British car maker Land Rover and US electric vehicle producer Tesla have been named the two most unreliable manufacturers in a poll of thousands of UK drivers.
Land Rover, which has for years struggled with reliability issues with its big – and expensive – 4X4s, was named the least dependable brand for cars aged 0 to 3 years old and motors between 3 and 8 years in a survey by Which?.
But it has also been joined at the bottom of the list by Elon Musk’s car firm, with its pricey plug-in vehicles found to have ‘disastrously high fault rates and lengthy garage stays’, according to the consumer watchdog.
Lowly rating for Land Rover
Which?’s Car Survey was conducted between December 2019 and February 2020, with 47,013 motorists giving a detailed 12-month report on a total of 55,833 cars they own and drive.
The consumer group found that diesel cars are more fault-prone – particularly older models – than petrol, hybrid and electric vehicles.
Diesel owners across all brands often detail faults with the emissions and exhaust systems in their cars. And with new MOT rules announced in 2018 with stricter measures for diesel motors with particulate filters, this issue is not going to go away soon.
These combined factors are ultimately bad news for the British 4X4 maker.
Of the 35 different manufacturers reviewed, Land Rover is the only brand to score one star out of five for reliability for both newer and older vehicles.
It has historically been a diesel-heavy manufacturer;; supported by the fact that 92 per cent of survey respondents with Land Rover or Range Rover vehicles said their cars use this fuel type.
But the manufacturer’s reliability goes beyond the fuel it burns, says Which?.
One of the most persistent issues raised by Land Rover is recurring gremlins with electronic gadgets in the SUVs.
Owners bemoan problems with the car’s on-board computer software so often that Which? was forced to raise the issues with the manufacturer.
Two models in particular are adversely prone to this issue: Land Rover’s current Range Rover Sport (2013-) and the Range Rover Velar (2017-).
As reported by This is Money last month, so many owners complained about the software that the watchdog recommended to Land Rover than it recalls these models and fix them for free.
A spokesman for the brand told us: ‘Land Rover takes product quality seriously, listening to customers and continuously striving to improve. To this end, Land Rover is introducing software over the air to its new products allowing remote updates without the need to visit a retailer.
‘PIVI, Land Rover’s all new infotainment architecture also improves the customer experience which has been recently introduced on our latest products. Furthermore, Land Rover has also offered Apple Car Play and Android Auto free of charge to all customers with compatible infotainment systems.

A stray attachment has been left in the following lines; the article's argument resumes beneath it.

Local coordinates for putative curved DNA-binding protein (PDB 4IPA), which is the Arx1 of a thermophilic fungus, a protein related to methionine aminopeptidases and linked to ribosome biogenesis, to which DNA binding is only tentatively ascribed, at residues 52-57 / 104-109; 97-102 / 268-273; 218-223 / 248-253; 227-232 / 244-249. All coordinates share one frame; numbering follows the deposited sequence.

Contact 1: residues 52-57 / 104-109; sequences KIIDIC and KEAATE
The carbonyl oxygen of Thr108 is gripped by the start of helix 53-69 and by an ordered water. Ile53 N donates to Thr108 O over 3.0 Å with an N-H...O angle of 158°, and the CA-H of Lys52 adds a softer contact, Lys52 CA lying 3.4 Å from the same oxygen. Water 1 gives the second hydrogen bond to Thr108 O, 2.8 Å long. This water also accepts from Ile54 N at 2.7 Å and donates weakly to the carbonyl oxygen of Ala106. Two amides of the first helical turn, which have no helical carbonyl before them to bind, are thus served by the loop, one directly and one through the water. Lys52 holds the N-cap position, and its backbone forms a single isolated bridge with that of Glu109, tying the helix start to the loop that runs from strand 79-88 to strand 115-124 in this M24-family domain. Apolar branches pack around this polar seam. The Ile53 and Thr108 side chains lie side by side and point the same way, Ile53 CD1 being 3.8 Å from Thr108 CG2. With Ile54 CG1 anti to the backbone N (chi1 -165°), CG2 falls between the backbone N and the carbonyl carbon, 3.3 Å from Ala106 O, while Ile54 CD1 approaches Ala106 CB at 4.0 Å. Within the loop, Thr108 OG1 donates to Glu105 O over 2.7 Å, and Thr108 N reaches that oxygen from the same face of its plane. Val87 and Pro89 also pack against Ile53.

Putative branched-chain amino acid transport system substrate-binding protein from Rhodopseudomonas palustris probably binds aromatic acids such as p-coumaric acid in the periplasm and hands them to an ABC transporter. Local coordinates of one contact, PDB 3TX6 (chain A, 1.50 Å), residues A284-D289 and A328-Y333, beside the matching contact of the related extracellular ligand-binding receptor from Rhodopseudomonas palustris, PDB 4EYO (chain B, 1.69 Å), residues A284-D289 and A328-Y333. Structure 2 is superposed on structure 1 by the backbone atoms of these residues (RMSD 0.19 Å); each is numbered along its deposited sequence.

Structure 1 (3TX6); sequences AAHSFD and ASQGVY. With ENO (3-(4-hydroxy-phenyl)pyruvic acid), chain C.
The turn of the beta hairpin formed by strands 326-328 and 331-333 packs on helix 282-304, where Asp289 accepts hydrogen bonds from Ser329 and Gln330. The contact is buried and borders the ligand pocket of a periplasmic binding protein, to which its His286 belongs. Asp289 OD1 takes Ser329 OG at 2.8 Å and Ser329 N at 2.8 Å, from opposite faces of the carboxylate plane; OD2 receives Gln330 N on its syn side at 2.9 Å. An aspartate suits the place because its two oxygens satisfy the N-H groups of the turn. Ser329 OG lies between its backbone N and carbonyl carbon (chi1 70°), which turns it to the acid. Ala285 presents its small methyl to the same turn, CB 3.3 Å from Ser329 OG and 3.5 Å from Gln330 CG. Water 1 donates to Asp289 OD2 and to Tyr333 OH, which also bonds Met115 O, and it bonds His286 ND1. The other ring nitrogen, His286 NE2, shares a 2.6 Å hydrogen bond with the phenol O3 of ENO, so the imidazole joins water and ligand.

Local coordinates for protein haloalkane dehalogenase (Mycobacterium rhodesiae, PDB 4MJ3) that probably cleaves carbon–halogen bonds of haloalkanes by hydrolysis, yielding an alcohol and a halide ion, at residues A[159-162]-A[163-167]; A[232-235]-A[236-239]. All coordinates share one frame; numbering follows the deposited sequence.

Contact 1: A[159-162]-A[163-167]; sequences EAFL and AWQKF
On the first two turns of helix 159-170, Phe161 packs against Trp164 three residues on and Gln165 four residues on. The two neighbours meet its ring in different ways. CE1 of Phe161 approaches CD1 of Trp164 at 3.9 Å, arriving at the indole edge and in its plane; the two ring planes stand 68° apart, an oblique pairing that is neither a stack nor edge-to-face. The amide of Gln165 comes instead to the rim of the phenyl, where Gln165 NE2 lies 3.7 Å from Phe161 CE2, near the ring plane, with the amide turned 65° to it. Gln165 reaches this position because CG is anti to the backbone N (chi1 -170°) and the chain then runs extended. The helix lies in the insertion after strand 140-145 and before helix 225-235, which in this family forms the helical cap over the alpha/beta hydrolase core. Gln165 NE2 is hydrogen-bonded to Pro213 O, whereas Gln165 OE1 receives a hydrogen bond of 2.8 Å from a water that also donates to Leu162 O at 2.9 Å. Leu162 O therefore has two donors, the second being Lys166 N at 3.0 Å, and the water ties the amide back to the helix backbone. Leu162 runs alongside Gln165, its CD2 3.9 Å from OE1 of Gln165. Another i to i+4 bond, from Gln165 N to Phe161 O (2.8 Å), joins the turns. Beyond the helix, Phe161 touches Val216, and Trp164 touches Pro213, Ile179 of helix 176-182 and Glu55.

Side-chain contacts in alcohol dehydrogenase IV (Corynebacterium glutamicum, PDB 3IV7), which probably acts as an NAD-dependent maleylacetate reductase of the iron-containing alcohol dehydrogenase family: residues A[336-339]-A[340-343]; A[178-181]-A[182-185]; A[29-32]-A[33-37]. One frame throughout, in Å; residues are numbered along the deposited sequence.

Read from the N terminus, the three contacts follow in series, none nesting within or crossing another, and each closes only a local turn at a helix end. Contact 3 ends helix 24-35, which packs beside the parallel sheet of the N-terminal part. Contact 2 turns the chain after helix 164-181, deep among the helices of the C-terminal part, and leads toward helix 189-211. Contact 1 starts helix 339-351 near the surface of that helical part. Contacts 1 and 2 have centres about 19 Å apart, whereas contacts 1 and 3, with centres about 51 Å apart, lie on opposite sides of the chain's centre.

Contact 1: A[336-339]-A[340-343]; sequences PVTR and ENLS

‘Having analysed Which?’s research, Land Rover understands that a sample size of 0.12 per cent of customers owning a Range Rover Velar and 0.22 per cent of owners of a Range Rover Sport have been surveyed. We don’t believe this is representative of the vast majority of satisfied customers.
‘If any customer would like to talk to our customer services team, they can call: 0370-500-0500.’
Teslas are almost as troublesome, says owners of the luxury electric cars
Tesla reliability has been described by the watchdog as ‘shocking’ after reviewing the reports from UK drivers who own the electric vehicles.
‘Teslas seemingly desirable Tesla Model S saloon and Model X SUV both get the poorest possible mark for 0-3-year reliability thanks to disastrously high fault rates and lengthy garage stays,’ Which? researchers said.
While it was the two bigger cars in the US brand’s range that are the cause for most complaints, a surprising number of owners of the latest – and most affordable – Tesla, the Model 3, have already had complaints.
The very first owners took delivery of their Model 3s in June 2019 and it’s gone on to become the best-selling electric car of 2020, topping the sales charts in April and May when dealerships were closed to the public due to Covid-19.
Despite owners only having their cars for six months before completing the latest Which? survey, the consumer champion said it had a big enough sample size to rate the Model 3 for reliability. And plenty of issues have been raised.
A quarter (26 per cent) of Model 3 owners said their car had at least one problem that had to be fixed by a mechanic. Given the age of the car, that’s incredibly high.
While these faults were predominantly minor issues they suggest a ‘general low level of quality’, with paintwork and other exterior trim problems most commonly highlighted in the comprehensive Which? driver poll.
‘Although not overly frequent, a number of owners also reported problems with the car’s rainwater seals,’ it said.
Harry Rose, Which? editor
‘The last thing you expect from your fancy new electric car is for it to let in water.
‘Then factor in that 3 per cent of owners we heard from had already seen their car break down. The Model 3 looks destined to go the way of the Model S and Model X in terms of dependability,’ researchers added.
Harry Rose, editor at Which?, said: ‘Motorists might assume that paying a premium for a luxury car like a Tesla would improve their chances of avoiding reliability issues and repeated trips to the garage.
‘But our research found that Tesla owners had experienced some of the highest fault rates and lengthiest average garage stays in their first three years – making it one of the least reliable brands out of the 35 included in our survey.’
Tesla UK has been contacted by This is Money for comment on the reliability report.